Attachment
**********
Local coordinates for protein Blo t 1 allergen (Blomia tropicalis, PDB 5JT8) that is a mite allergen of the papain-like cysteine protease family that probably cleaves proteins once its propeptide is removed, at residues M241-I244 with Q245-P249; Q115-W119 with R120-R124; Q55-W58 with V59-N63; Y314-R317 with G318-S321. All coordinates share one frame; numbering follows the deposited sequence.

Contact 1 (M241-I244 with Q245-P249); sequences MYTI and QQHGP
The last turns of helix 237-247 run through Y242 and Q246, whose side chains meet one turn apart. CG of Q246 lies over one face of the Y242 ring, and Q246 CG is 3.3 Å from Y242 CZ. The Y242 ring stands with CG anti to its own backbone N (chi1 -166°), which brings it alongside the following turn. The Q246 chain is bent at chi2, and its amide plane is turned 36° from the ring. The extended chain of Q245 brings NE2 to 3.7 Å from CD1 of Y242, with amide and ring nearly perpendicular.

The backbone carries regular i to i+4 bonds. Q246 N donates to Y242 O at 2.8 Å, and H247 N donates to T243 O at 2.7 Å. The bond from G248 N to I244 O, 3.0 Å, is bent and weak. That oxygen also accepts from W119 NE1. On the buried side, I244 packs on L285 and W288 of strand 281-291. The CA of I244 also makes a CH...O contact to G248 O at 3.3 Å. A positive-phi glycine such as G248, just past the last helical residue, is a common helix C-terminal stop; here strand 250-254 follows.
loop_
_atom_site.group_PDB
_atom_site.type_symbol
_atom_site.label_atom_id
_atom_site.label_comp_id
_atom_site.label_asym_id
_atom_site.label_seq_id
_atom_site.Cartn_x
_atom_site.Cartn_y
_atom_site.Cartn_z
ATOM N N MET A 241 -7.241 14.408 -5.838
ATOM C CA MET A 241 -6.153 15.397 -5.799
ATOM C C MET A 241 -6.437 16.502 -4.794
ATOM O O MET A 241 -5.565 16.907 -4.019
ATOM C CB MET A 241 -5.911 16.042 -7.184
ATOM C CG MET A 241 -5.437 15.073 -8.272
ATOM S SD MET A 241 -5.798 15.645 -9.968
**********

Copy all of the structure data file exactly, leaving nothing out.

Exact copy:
Local coordinates for protein Blo t 1 allergen (Blomia tropicalis, PDB 5JT8) that is a mite allergen of the papain-like cysteine protease family that probably cleaves proteins once its propeptide is removed, at residues M241-I244 with Q245-P249; Q115-W119 with R120-R124; Q55-W58 with V59-N63; Y314-R317 with G318-S321. All coordinates share one frame; numbering follows the deposited sequence.

Contact 1 (M241-I244 with Q245-P249); sequences MYTI and QQHGP
The last turns of helix 237-247 run through Y242 and Q246, whose side chains meet one turn apart. CG of Q246 lies over one face of the Y242 ring, and Q246 CG is 3.3 Å from Y242 CZ. The Y242 ring stands with CG anti to its own backbone N (chi1 -166°), which brings it alongside the following turn. The Q246 chain is bent at chi2, and its amide plane is turned 36° from the ring. The extended chain of Q245 brings NE2 to 3.7 Å from CD1 of Y242, with amide and ring nearly perpendicular.

The backbone carries regular i to i+4 bonds. Q246 N donates to Y242 O at 2.8 Å, and H247 N donates to T243 O at 2.7 Å. The bond from G248 N to I244 O, 3.0 Å, is bent and weak. That oxygen also accepts from W119 NE1. On the buried side, I244 packs on L285 and W288 of strand 281-291. The CA of I244 also makes a CH...O contact to G248 O at 3.3 Å. A positive-phi glycine such as G248, just past the last helical residue, is a common helix C-terminal stop; here strand 250-254 follows.
loop_
_atom_site.group_PDB
_atom_site.type_symbol
_atom_site.label_atom_id
_atom_site.label_comp_id
_atom_site.label_asym_id
_atom_site.label_seq_id
_atom_site.Cartn_x
_atom_site.Cartn_y
_atom_site.Cartn_z
ATOM N N MET A 241 -7.241 14.408 -5.838
ATOM C CA MET A 241 -6.153 15.397 -5.799
ATOM C C MET A 241 -6.437 16.502 -4.794
ATOM O O MET A 241 -5.565 16.907 -4.019
ATOM C CB MET A 241 -5.911 16.042 -7.184
ATOM C CG MET A 241 -5.437 15.073 -8.272
ATOM S SD MET A 241 -5.798 15.645 -9.968